Publisher’s note Springer Nature remains neutral with regard to jurisdictional claims in published maps and institutional affiliations.

Extended data figures and tables

Extended Data Fig. 1 CMA changes in HSC with age.

a, Scheme of the KFERQ-Dendra2 fluorescent CMA reporter. b, Percentage of HSC positive for Dendra puncta at the indicated ages. n = 4 mice per group, individual points are fields. CMA+ cells = cells with >2 Dendra+ puncta. c, Dendra fluorescence in GMP cells from young and old KFERQ-Dendra mice. Left: Representative images and magnified cells. Right: Puncta per cell. n = 8 fields from 3 mice per group, individual points show average puncta/field. d, Dendra fluorescence in HSC from young and old L2AKO-KFERQ-Dendra mice. Left: Representative images and magnified cells. Right: Puncta per cell. n = 8 fields from 4 mice per group. e, Immunostaining for LAMP1 and LAMP2A in HSC from young and old mice. Top: Representative images and magnified cells. Bottom: Fluorescence intensity of each protein. n = 8 (LAMP1), 11 (LAMP2A) fields from 3 mice per group, individual points shows average intensity/field. f, Proteins bearing KFERQ-like motifs in those at higher (O>Y) and lower (O<Y) abundance in old human BM HSC compared to young ones (data set in ref. 31). Motif frequency in the total proteome is shown as reference. n = 59 human subjects (45 male and 14 female) with age range 20-60 years (with median of 33.2 years). Only proteins displaying statistically significant changes with age (P < 0.01) were included. g, STRING analysis of the proteins bearing CMA-targeting motifs that accumulate in old human BM HSC. Data shows individual values and mean ± s.e.m. One-way (b) or two-way (f) ANOVA with Tukey’s post hoc test and unpaired two-tailed t-test (cde) were used. P values are shown and statistical analysis is in data source. ns: no statistical significance. Scale bars, 20 μm (full field) and 5 μm (insets) (c-e).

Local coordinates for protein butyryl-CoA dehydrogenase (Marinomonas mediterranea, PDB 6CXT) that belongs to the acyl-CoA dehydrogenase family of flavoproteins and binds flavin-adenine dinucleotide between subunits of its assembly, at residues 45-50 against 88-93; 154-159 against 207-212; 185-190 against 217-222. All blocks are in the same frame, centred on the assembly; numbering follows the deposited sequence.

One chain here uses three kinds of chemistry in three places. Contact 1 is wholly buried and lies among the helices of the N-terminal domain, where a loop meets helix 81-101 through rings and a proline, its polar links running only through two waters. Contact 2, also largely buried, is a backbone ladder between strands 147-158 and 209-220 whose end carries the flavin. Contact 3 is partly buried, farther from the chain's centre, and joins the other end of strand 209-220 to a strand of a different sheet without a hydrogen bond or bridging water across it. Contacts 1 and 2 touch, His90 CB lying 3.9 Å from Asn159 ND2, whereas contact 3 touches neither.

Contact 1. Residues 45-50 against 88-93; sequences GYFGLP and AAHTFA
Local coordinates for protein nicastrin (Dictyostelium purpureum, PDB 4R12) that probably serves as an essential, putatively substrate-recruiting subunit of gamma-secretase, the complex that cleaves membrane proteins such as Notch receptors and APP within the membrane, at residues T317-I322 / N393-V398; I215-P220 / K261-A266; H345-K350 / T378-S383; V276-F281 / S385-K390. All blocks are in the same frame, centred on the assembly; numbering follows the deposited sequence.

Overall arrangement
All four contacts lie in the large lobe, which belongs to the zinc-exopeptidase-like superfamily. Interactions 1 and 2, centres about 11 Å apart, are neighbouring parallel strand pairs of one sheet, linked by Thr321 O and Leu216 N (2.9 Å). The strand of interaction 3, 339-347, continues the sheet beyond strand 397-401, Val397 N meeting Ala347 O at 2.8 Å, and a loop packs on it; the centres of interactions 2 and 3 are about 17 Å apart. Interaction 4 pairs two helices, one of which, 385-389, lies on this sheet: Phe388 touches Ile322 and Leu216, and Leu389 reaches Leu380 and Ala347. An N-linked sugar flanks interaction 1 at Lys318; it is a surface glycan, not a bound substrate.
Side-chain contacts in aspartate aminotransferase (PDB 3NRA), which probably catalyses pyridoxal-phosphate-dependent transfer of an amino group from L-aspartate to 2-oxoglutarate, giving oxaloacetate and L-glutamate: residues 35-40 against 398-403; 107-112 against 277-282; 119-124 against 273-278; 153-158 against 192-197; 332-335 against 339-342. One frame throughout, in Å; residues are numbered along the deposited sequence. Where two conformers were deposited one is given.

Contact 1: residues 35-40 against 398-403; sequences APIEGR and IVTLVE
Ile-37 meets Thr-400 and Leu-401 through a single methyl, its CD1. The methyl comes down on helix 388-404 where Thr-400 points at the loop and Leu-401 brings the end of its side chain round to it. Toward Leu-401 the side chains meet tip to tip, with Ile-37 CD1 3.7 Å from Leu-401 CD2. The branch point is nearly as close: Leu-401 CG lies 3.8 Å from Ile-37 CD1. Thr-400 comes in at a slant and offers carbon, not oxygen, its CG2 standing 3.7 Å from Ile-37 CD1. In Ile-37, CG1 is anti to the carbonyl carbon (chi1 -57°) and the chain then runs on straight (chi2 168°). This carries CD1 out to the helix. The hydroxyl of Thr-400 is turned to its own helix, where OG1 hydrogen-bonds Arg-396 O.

Source data

Extended Data Fig. 2 CMA upregulation during HSC activation.